Citing Vision of Granny D, Elizabeth Warren Vows Campaign Built on 'Ideas and Principles – Not Money and Access'

Announcing her campaign will shun the tradition of “fancy receptions,” endless phone calls, and “big money fundraisers” with deep-pocketed donors “who can write big checks,” Sen. Elizabeth Warren on Monday—inspired by the courageous activism of Doris “Granny D” Haddock, who in her late eighties walked thousands of miles against the corrupting influence of big money in politics—told supporters that she will walk a path focused on small donors as she pursues the 2020 Democratic nomination for president.

“For every time you see a presidential candidate talking with voters at a town hall, rally, or local diner, those same candidates are spending three or four or five times as long with wealthy donors—on the phone, or in conference rooms at hedge fund offices, or at fancy receptions and intimate dinners—all behind closed doors,” Warren wrote in an email to supporters early on Monday. “When I thank the people giving to my campaign, it will not be based on the size of their donation.”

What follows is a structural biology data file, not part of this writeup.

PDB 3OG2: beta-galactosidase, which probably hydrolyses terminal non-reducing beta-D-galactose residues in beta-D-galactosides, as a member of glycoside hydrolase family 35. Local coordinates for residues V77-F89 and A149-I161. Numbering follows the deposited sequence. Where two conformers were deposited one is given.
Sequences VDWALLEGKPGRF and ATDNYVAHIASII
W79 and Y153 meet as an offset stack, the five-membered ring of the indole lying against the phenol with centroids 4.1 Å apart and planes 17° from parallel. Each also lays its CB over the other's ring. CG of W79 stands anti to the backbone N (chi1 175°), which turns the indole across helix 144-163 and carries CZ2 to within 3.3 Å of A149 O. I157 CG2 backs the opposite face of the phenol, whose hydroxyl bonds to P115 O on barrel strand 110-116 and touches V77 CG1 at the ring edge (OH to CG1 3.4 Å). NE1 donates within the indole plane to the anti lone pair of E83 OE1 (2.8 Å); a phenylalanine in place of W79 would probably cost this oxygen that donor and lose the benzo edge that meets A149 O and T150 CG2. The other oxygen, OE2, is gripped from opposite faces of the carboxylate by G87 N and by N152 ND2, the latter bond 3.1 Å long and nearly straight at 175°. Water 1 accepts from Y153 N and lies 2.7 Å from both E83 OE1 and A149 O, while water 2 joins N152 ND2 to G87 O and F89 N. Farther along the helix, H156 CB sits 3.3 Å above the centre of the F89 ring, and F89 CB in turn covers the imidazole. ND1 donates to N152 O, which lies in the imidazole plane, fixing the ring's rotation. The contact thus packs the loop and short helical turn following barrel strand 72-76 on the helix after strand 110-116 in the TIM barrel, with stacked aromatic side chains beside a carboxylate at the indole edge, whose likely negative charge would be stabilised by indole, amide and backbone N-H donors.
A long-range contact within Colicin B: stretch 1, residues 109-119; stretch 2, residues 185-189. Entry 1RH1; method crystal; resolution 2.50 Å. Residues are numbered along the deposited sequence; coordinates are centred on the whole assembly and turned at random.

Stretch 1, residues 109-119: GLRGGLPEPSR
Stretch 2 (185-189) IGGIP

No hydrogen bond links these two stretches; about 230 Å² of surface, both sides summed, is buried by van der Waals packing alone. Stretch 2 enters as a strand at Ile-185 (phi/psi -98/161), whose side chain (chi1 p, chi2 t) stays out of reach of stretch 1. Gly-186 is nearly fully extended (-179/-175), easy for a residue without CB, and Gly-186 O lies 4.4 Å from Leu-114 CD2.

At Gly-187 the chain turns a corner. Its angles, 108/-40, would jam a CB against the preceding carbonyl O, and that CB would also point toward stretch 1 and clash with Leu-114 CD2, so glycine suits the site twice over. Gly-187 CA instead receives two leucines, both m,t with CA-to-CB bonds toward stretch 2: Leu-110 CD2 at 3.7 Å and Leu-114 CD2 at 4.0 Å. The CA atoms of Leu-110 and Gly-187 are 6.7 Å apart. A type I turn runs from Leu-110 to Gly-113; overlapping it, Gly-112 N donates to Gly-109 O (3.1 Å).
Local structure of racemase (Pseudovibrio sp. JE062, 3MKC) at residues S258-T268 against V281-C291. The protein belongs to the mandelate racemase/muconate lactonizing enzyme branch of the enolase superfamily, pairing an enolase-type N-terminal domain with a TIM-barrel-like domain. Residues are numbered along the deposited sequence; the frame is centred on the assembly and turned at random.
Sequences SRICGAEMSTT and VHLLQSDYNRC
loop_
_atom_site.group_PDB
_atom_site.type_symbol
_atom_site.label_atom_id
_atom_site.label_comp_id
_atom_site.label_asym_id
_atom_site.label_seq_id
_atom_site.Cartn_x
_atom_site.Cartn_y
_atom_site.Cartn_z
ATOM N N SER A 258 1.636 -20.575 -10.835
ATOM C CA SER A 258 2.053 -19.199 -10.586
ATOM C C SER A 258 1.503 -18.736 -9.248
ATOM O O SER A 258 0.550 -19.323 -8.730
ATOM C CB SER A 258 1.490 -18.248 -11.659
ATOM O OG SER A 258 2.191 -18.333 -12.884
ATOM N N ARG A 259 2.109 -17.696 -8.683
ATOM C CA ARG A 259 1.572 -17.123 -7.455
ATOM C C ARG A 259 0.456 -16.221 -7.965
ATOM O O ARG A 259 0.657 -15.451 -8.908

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According to CNN:

On Sunday, Warren teased her announcement before entering a local residence in Laconia, New Hampshire, where the spirited campaign finance reform activist, Granny D, was born.

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“At the age of 88, one of my favorite activists named Granny D walked 10 miles a day for 14 months across the United States. Why? Because she was fighting for campaign finance reform,” Warren declares in the video. “I agree with Granny D – we need to get big money out of politics.” Watch:

“Not only will I not accept money from PACs or federal lobbyists, but I’m going further than that,” said Warren.

“We want to build a campaign built on ideas and on principles in rooms like the kind I’m about to walk into,” she added, “full of volunteers and neighbors and enthusiastic Democrats who want to dream big and fight hard.”

Granny D, who died in 2010 at the age of 100, spent the last decades of her life committed to fighting big money in politics and demanding meaningful campaign finance reform. As The Nation‘s John Nichols wrote following her death:

Don’t mourn her for too long, Nichols said after her death. Like Joe Hill, he said, Haddock would only want people to do one thing: Organize.

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